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Citation Information

Type Thesis or Dissertation - Doctor of Philosophy
Title The relationship between single mothering and adolescents’ sexual behaviour in black families in urban South Africa: a retrospective analysis of the Birth to Twenty cohort
Publication (Day/Month/Year) 2015
URL http://mobile.wiredspace.wits.ac.za/bitstream/handle/10539/18697/Dlamini Thesis 297546 final​2April2015.pdf?sequence=1&isAllowed=y
In South Africa, children are more likely to grow up in a single mother family than in any
other family structure. A single mother refers to a mother who is living with children
younger than 18 years of age and who is neither married nor living with a partner. A
recent report by Statistics South Africa (2012) showed that at national level, in 2011, there
were more children (42.5 %) aged below 5 years that lived with their biological mother only.
And almost half (45.6 %) of those children are black African children. At the beginning of the
Birth to Twenty cohort study, of the 3273 mothers and their children who were enrolled in
the study, 1800 (almost 55 %) of them were single mothers and about 80 % (1440) remained
single 10 years later. A wealth of research conducted abroad shows that children growing up
in single mother families are associated with sexual behaviour that may jeopardise their
South Africa provides an important setting in which to explore the relationship between
single mother families and their children’s sexual behaviour because of the statistics shown
above. There is currently little knowledge about the relationship between the duration and
timing of exposure to single mother families and the age of first sex for children. This thesis
attempts to address this research gap. Retrospective data from the Birth to Twenty cohort
(Bt20) was used to investigate whether there is an association between single mothering
and adolescent sexual behaviour in the South African context, and to examine the impact of
the duration and timing of exposure to single mother families for both adolescent males and
females. Lastly, it sought to test mediating factors such as father and extended family
involvement and other characteristics of the mother, like educational attainment and the
age at which she had the child, on the relationship. Of the 3273 children and their mothers
enrolled in the study in 1990, 1145 mother and their children were selected for this study
and the children were 19 years of age at time of interviews.
The study found that the average ages at first sex for children who have spent their entire
lives in single mother families (fully exposed) and those who have always been in twoparent
families (never exposed) are not significantly different from each other. Children who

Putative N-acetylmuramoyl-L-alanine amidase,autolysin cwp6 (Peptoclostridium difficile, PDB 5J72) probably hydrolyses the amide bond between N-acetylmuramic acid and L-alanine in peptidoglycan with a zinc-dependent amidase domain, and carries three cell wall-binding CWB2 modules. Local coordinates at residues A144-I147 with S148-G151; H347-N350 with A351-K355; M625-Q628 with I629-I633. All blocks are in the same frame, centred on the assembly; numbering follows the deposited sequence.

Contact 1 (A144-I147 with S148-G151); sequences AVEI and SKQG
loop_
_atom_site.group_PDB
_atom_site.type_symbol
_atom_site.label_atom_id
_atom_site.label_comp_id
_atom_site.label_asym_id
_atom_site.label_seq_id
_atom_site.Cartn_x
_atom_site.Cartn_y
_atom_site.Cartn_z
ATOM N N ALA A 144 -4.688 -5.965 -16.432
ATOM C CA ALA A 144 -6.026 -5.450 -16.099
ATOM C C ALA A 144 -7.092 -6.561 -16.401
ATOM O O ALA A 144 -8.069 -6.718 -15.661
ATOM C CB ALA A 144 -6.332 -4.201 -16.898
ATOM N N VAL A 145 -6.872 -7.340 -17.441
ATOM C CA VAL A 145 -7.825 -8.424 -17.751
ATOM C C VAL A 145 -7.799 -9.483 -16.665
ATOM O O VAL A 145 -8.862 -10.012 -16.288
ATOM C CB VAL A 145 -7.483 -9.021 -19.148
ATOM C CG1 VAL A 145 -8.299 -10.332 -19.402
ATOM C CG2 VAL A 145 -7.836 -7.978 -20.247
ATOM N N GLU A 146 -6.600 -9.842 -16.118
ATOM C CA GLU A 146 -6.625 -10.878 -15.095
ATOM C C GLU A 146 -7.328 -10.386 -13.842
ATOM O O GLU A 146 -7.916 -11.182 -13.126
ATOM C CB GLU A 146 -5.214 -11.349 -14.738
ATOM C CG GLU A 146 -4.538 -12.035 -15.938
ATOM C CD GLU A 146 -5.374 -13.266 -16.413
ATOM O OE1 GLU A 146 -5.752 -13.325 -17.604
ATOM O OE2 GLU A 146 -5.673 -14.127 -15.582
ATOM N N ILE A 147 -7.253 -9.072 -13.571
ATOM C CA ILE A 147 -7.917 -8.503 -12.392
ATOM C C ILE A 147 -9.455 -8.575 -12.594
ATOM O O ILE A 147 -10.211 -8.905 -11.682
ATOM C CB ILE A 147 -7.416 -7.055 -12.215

have been in single mother families for only some of their lives showed lower average ages
at first sex, which suggests that they are more likely to start being sexually active at an early
age than the other two groups. Children who were found to have spent more time (more
than 9 years) in single mother families than in two-parent families were found to be at
higher risk than those who have been in two-parent and single mother families all their
lives. When children have been partially exposed to single mother families before age 11,
they are also more likely to engage in sexual activities than those who have been either fully
exposed to or not exposed to single mother families at the same age. After controlling for
demographic and socio-economic backgrounds, we found that maternal factors also have an
impact on the age at which children start having sex. Children were found to be more likely
to become sexually active before age 18 if they were born to a younger mother or a mother
who had only primary education or no formal education. In addition, boys were found to be
twice as likely to engage in sex by age 18 than girls, and were more than seven times likely
to engage in sex by age 15, keeping all factors constant. Non-resident father contact and
financial support are crucial determinants of delayed sexual activity at all developmental
stages, and extended family support is important in early and late childhood.
In conclusion, the main finding of this thesis is the importance of partial exposure to single
mother families. Children who have been partially exposed to single motherhood were
found to be at a higher risk of initiating sex earlier. This also shows how the instability of
family structure might be a factor in adolescent sexual onset and this affects both boys and
girls equally and at all developmental stages, despite the fact that boys are more prone to
engage in sex at an early age than girls.

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